Political Progress and the Protests in Egypt
In my lecture last night we covered Kant's "What is Enlightenment?" and his argument that political progress needs communication that is both made public as well as publicizable.
The publicity requirement concerns the number of people communication can reach, and the publicizability requirement means the communication must be interpretable by others.
Given the recent developments in Egypt over the past week I thought it would be useful to consider how Kant's insights might relate to current events.
The week of protests in Egypt were sparked by a number of factors- high unemployment (9.4%), allegations of political brutality and other human rights violations. Egypt has been under martial law since 1981 when the President was assassinated.
The following video from Al Jazeera illustrates a number of things: part of the rationale for the current protests (i.e. police brutality), but also the power new technologies (like facebook) have to convey messages quickly to people all over the world. Here is a news item from last summer that helps provide some background context for these protests:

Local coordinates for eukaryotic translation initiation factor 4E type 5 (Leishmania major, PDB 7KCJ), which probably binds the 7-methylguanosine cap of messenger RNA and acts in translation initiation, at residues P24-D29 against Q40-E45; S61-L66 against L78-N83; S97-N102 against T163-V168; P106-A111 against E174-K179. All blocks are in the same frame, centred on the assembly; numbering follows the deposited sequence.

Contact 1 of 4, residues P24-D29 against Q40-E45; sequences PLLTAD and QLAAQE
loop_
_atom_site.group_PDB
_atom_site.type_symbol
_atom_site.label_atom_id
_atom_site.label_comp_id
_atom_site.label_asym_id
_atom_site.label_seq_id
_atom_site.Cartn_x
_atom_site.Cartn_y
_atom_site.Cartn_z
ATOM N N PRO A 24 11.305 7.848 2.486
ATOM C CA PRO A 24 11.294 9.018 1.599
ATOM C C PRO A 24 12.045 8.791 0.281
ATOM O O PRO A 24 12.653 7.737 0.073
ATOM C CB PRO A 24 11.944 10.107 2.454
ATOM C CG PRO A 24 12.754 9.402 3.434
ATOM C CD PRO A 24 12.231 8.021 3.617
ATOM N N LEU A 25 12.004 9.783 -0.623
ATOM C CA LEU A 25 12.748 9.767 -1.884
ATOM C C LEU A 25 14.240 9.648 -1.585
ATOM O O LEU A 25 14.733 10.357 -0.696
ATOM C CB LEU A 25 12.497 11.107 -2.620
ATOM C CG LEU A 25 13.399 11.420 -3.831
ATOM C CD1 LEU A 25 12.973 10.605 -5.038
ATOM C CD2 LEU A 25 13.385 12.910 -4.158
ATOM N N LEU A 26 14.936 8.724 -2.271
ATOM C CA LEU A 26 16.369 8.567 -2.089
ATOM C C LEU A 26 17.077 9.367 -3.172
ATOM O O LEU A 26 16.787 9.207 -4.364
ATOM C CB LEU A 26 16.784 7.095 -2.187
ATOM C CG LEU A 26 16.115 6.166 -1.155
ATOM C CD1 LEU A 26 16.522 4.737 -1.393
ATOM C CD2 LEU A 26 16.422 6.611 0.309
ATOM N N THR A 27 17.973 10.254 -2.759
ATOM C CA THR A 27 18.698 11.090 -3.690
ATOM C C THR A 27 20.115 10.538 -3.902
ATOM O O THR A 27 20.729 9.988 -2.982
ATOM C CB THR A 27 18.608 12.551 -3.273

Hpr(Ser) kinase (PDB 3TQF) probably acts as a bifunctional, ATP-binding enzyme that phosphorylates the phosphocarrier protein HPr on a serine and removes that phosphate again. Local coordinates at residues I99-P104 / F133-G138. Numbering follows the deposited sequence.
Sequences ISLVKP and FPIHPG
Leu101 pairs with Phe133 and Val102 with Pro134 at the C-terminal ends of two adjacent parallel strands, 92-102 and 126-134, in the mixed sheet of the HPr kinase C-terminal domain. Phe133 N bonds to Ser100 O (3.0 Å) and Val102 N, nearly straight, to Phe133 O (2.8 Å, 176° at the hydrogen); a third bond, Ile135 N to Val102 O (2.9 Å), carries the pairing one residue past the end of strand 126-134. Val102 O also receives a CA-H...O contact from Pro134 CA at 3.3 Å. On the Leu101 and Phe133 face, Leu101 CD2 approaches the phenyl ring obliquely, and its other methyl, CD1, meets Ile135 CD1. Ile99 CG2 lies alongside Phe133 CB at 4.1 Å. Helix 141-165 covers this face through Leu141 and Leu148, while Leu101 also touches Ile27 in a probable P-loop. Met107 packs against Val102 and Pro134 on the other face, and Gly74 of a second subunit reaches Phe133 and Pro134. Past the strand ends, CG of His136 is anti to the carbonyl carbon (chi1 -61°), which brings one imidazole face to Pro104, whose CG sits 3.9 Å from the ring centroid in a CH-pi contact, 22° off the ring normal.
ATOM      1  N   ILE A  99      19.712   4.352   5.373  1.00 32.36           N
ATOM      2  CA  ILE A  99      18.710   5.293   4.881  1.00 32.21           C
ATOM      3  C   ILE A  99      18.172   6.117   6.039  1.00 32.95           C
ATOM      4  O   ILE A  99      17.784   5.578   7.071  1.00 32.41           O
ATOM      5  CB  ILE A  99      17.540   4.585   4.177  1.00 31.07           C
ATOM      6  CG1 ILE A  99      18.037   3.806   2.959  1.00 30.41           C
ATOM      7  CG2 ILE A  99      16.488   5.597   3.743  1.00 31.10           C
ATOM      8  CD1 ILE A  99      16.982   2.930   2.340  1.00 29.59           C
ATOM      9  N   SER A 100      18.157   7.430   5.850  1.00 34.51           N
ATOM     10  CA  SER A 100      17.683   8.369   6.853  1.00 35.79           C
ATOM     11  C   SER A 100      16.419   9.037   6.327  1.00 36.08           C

If political progress is to be made in Egypt then the push for change must be somethings others can understand. Concerns about economic hardships and human rights violations would meet these requirements. However, there are many different groups pushing for change (including religious extremists), and so it is still unclear exactly what form change would take.
Today's "March of Millions" may help stoke political progress in the Middle East if it can convey a message others can understand and if it can reach large numbers of people. Regarding the latter, CNN reports that Egypt has shut down the internet, though The Guardian reports that Google and Twitter have launched a service to allow people in Egypt to send Twitter messages via voicemail. The influence of communication technologies on these developments might prove to be the biggest part of this story. And they relate in interesting ways to Kant's concern for the publicity of communication.
At this stage it is unclear what direction things will go in if President Mubarak does step down. The rest of the world, along with Egypt, is anxiously watching to see how things unfold.